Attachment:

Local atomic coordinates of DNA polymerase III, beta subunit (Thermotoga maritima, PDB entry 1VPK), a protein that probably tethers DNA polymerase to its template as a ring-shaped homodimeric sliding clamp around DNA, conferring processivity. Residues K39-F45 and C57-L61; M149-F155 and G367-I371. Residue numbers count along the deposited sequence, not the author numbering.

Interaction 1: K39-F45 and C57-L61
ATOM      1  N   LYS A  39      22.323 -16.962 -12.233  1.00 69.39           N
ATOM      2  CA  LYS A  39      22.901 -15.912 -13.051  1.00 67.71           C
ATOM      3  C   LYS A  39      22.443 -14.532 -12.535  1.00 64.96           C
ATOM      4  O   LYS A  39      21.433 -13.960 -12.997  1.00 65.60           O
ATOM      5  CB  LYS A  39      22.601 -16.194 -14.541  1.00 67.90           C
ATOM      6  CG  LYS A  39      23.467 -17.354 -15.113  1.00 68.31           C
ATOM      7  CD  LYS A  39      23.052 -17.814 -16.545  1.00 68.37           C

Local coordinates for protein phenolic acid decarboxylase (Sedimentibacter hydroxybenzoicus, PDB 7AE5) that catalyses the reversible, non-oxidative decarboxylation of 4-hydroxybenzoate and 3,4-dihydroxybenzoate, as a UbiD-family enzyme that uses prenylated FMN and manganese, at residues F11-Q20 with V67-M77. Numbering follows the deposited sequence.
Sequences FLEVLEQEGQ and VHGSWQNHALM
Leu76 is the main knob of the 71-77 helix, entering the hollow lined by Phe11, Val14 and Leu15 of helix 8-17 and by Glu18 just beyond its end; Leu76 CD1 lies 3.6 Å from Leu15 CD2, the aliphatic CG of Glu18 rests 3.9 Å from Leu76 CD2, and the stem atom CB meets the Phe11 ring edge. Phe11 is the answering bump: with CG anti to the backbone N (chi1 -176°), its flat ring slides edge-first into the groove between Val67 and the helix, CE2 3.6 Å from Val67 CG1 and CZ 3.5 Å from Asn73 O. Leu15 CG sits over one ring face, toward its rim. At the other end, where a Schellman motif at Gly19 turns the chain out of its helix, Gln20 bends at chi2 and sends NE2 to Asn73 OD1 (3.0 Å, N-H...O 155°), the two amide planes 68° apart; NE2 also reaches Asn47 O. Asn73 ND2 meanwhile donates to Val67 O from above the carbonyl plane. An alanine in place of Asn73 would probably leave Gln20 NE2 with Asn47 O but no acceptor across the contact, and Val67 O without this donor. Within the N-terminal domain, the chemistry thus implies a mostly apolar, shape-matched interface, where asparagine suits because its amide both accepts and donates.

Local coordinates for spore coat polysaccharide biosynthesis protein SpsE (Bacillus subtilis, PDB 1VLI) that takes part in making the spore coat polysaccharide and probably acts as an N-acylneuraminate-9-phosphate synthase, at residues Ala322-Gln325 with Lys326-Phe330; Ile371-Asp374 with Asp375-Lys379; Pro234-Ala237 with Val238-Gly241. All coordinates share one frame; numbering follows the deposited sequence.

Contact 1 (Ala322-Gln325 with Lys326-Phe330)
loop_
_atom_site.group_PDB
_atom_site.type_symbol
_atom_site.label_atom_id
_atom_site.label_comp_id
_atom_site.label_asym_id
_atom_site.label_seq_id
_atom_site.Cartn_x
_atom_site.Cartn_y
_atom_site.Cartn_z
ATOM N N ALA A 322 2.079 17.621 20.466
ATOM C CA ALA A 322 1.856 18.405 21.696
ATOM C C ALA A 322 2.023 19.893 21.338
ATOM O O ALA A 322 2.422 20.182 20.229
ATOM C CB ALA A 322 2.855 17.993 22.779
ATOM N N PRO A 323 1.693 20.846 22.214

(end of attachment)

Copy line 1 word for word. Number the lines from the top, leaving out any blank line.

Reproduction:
Local atomic coordinates of DNA polymerase III, beta subunit (Thermotoga maritima, PDB entry 1VPK), a protein that probably tethers DNA polymerase to its template as a ring-shaped homodimeric sliding clamp around DNA, conferring processivity. Residues K39-F45 and C57-L61; M149-F155 and G367-I371. Residue numbers count along the deposited sequence, not the author numbering.